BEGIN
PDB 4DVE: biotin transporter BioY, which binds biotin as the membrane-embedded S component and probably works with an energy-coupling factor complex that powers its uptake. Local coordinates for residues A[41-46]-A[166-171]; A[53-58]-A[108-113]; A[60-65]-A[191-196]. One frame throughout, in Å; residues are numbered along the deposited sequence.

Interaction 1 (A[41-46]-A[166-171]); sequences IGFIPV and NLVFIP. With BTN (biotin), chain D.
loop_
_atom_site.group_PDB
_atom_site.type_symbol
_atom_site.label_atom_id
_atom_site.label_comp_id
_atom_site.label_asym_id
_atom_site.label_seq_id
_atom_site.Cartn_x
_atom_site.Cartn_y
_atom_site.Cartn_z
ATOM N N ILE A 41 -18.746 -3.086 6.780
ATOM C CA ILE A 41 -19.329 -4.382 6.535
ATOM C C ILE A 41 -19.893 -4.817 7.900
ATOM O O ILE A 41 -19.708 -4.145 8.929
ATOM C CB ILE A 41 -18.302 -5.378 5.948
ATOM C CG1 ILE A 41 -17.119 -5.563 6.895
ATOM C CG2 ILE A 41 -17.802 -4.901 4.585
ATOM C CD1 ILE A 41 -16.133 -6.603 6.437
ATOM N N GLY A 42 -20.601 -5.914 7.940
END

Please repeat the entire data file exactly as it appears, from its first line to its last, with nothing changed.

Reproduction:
PDB 4DVE: biotin transporter BioY, which binds biotin as the membrane-embedded S component and probably works with an energy-coupling factor complex that powers its uptake. Local coordinates for residues A[41-46]-A[166-171]; A[53-58]-A[108-113]; A[60-65]-A[191-196]. One frame throughout, in Å; residues are numbered along the deposited sequence.

Interaction 1 (A[41-46]-A[166-171]); sequences IGFIPV and NLVFIP. With BTN (biotin), chain D.
loop_
_atom_site.group_PDB
_atom_site.type_symbol
_atom_site.label_atom_id
_atom_site.label_comp_id
_atom_site.label_asym_id
_atom_site.label_seq_id
_atom_site.Cartn_x
_atom_site.Cartn_y
_atom_site.Cartn_z
ATOM N N ILE A 41 -18.746 -3.086 6.780
ATOM C CA ILE A 41 -19.329 -4.382 6.535
ATOM C C ILE A 41 -19.893 -4.817 7.900
ATOM O O ILE A 41 -19.708 -4.145 8.929
ATOM C CB ILE A 41 -18.302 -5.378 5.948
ATOM C CG1 ILE A 41 -17.119 -5.563 6.895
ATOM C CG2 ILE A 41 -17.802 -4.901 4.585
ATOM C CD1 ILE A 41 -16.133 -6.603 6.437
ATOM N N GLY A 42 -20.601 -5.914 7.940